Stephen Crane Short Fiction Analysis
Perhaps because his writing career was so short, critics have devoted much space to Stephen Crane’s slight, decidedly apprentice series of sketches collectively entitled The Sullivan County Tales. One trait that the sketches do have in their favor is that they contain all the facets of style and theme that Crane was to utilize as his writing developed. The reader finds the overbearing power of the environment, the vivid descriptions, the premise that these descriptions reflect the heightened consciousness of a character or characters, and the idea that this very heightening involves a distortion of perception that needs to be overcome for the characters’ adequate adjustment to, and comprehension of, reality. Also of significance is that these stories are generally concerned with the actions of four campers and hence reflect not only on individual psychology but also on the psychology of group dynamics. This was also to become a focus of Crane’s writing.
“Four Men in a Cave”
In one of the better pieces from this series, “Four Men in a Cave,” a quartet of campers decides to explore a cave in order to have something to brag about when they return to the city. Their scarcely concealed fears about the expedition are rendered by Crane’s enlivening of stalactites that jab down at them and stalagmites that shoot up at them from crevices. At the end of their path, they find a hermit who invites them to a game of poker, but their fear-stoked imaginations visualize the gamester as a ghoul or Aztec priest. Only later after escaping the cave, in a comic denouement, do they learn of the cave dweller’s true identity, that of a mad farmer who took to solitude when he lost his land and wife through gambling. By this time, there seems to be little to brag about, since what has happened has exposed their cowardice and credulity.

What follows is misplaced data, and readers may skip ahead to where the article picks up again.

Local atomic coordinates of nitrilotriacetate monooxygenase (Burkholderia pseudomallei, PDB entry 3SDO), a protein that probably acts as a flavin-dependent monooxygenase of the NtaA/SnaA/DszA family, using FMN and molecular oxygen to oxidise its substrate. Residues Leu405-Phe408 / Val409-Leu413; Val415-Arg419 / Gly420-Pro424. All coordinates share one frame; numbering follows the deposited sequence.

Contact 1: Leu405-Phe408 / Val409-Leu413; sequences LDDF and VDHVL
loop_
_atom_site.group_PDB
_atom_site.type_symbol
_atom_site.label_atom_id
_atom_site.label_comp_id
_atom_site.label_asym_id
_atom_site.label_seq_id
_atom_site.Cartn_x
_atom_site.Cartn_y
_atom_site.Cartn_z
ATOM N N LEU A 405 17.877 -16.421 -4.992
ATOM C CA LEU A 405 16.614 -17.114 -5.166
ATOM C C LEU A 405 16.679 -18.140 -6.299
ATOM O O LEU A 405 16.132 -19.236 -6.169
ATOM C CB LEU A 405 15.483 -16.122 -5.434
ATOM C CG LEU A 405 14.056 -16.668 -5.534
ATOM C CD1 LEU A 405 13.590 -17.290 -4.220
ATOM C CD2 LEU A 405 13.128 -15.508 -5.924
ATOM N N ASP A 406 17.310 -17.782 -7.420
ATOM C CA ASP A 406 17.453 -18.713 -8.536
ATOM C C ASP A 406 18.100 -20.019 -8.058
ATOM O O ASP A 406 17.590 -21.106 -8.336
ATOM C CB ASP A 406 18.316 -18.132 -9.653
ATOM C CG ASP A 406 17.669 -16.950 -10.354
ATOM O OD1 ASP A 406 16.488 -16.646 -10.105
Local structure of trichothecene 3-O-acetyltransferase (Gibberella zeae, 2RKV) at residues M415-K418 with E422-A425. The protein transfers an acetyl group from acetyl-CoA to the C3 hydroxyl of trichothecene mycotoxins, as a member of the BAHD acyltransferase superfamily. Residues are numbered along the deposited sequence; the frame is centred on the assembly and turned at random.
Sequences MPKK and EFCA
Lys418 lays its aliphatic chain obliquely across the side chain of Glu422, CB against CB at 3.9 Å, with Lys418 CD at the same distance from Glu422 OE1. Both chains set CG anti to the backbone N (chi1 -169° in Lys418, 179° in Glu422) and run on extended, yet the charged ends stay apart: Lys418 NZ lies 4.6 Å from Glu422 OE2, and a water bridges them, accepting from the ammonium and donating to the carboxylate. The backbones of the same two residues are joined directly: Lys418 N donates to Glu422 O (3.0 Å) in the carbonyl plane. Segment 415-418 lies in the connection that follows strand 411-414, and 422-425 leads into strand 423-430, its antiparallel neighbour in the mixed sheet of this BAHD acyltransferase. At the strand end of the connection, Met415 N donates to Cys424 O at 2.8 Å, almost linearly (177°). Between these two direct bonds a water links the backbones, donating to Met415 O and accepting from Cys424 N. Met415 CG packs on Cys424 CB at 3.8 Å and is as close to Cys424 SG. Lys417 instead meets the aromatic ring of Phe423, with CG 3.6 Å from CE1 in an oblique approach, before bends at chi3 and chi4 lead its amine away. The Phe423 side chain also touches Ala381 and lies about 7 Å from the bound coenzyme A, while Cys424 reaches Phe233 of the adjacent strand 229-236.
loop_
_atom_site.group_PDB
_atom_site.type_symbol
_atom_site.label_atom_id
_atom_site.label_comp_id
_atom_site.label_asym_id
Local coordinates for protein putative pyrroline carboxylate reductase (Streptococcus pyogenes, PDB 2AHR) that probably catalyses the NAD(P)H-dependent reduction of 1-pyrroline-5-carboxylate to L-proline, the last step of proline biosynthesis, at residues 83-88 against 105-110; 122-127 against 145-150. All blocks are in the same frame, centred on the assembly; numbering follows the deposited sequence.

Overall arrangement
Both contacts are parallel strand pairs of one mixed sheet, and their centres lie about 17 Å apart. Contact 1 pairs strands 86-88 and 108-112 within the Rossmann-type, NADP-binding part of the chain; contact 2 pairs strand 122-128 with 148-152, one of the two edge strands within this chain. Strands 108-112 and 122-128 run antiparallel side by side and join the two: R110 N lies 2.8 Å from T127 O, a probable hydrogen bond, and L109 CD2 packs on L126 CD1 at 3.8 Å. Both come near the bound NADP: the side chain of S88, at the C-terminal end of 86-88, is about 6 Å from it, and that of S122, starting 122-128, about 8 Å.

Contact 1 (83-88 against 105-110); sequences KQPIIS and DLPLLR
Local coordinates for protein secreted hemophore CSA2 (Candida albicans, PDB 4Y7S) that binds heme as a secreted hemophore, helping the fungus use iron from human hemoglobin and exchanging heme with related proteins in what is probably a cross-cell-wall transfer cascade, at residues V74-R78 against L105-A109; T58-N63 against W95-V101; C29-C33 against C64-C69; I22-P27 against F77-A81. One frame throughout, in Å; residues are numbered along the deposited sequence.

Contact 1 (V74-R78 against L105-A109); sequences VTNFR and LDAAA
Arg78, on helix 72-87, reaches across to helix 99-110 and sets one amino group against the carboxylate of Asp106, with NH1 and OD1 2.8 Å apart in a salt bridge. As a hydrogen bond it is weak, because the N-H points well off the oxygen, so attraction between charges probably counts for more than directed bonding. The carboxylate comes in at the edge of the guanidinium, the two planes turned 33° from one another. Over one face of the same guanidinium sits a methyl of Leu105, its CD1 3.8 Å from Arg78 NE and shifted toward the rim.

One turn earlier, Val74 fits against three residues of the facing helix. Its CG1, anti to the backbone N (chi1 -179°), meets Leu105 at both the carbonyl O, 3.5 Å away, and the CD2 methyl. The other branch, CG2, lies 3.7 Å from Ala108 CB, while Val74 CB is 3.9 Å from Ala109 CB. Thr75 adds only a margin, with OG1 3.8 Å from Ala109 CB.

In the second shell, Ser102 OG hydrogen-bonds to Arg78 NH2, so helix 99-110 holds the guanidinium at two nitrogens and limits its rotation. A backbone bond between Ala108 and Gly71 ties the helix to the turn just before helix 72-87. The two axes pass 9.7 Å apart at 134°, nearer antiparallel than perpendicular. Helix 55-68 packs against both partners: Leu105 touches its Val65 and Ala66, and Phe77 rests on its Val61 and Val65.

The story provides an early example of the rough-and-ready combination of impressionist subjectivity, in how the descriptions in the piece are tinged by the campers’ fears, and naturalist objectivity, in how the overwhelming environment of the cave, for part of the story, controls the men’s action while dwarfing them. Further, the piece indicates the way, as Crane sees it, emotions can be constructed collectively, as when each camper tells the others how he has misidentified the hermit, adding to the growing hysteria.
In 1894, Crane published a maturer story, “An Experiment in Misery,” in which he transposed the narrative of a cave journey into a serious study of urban social conditions. In the originally printed version of the piece, two middle-class men observe tramps and speculate about their motives and feelings. On impulse, the younger man decides to dress as a tramp in order to penetrate into their secrets. (Such a tactic, of disguising oneself to uncover hidden areas of society, was a common practice of crusading reporters at that time.)
In the later, revised version of this story, the one that is more commonly known, Crane removed the beginning and ending that reveal the protagonist to be slumming; yet, though his social origins are obscured, the story still concerns a neophyte who knows nothing of the life of the underclass and who is being initiated into the ways of the Bowery slums. The high point of the tale, corresponding to the cave exploration, is the hero’s entrance into an evil-smelling flophouse. He has trouble sleeping in the noisome room, for his keyed-up fancy sees morbid, highly romanticized symbols everywhere. He understands the shriek of a nightmare-tossed sleeper as a metaphoric protest of the downtrodden.
Awakening the next morning, the protagonist barely remarks on the stench, and this seems to indicate that, merely through familiarity, some of the falsely romantic pictures that he has entertained about the life of the city’s poorest have begun to rub off. Exactly what positive things he has learned and of what value such learning will be to him...
(The entire section is 4,133 words.)